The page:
Now the last question really had me on the floor laughing. "Have you engaged in any other activities that might indicate that you may not be considered a person of good character?" WTF? Are they serious? "So in other words, if you are not a traffic offender, a war criminal, an ex-terrorist or a serious crime instigator, is there anything else about yourself that you would like to tell us before we issue you with a visa?" Yes, I sometimes watch porn when my wife is not around, or yes, I get drunk when the Lions cannot score enough to win at least one game in the Super 14. No wait, this one is probably the worst, I'm a seen as a racist because I am white and I don't support the Bafana Bafana....

 Now I beg of you my fellow South Africans, please behave like civilized human beings so that the rest of us don't get punished for your "lack of good character"!! I want to go to the UK for work and to visit a good friend of mine, I am NOT a criminal and I don't want to be treated like one. And most of all, I don't want to be tortured with questionnaires like this anymore....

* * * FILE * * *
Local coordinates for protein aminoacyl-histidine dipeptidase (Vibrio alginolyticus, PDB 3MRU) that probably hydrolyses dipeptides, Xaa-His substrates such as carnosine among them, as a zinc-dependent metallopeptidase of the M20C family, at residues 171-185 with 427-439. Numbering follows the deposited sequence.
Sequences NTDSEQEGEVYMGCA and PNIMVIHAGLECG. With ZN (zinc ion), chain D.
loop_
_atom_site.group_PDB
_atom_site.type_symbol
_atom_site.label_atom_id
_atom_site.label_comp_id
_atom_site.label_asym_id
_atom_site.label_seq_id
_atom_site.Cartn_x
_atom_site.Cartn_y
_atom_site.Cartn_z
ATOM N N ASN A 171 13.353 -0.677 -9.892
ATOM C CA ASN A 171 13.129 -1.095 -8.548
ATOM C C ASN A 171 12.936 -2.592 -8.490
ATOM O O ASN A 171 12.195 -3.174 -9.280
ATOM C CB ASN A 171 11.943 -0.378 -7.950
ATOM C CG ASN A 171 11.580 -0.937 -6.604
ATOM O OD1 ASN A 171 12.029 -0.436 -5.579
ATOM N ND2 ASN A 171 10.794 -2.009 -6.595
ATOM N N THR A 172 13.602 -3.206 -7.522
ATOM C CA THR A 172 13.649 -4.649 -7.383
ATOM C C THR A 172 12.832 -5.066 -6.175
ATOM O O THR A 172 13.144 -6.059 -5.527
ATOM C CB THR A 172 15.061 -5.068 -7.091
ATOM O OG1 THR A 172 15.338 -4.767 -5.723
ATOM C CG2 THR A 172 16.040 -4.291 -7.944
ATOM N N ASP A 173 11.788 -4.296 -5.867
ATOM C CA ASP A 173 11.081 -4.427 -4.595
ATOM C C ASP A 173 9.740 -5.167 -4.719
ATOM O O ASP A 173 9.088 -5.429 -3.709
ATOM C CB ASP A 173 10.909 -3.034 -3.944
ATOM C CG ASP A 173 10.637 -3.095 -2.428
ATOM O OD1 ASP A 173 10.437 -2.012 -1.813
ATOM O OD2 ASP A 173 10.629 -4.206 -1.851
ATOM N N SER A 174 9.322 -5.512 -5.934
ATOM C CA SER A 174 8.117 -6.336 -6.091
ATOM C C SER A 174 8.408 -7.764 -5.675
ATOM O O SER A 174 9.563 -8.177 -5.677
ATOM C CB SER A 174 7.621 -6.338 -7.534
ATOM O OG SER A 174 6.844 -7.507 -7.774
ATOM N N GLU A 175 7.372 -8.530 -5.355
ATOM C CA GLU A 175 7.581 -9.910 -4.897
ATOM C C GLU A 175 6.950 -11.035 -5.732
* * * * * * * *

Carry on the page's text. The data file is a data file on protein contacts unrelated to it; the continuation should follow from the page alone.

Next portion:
Thursday, April 22, 2010

Your Country is...." "

This morning I was looking for a way to put an umlaut (the two dots above a letter) on the "u" so that I could spell "reünie" ("reunion" in Afrikaans) correctly in my Facebook comment (this was all done before work, I promise). I started my search with "How to" and before I could type the next word, Google as always popped up a few suggestions of searches that are frequently done by users. I had to laugh when I saw that contrary to what I believed comes natural to every human being, some people still don't know how to kiss, make love, have sex, get pregnant or gain weight. I was however relieved to see that some people do some sensible searching as to write a CV or a business plan. And then there was the age old question of how to lose weight fast. As far as I know that one does not really have an answer....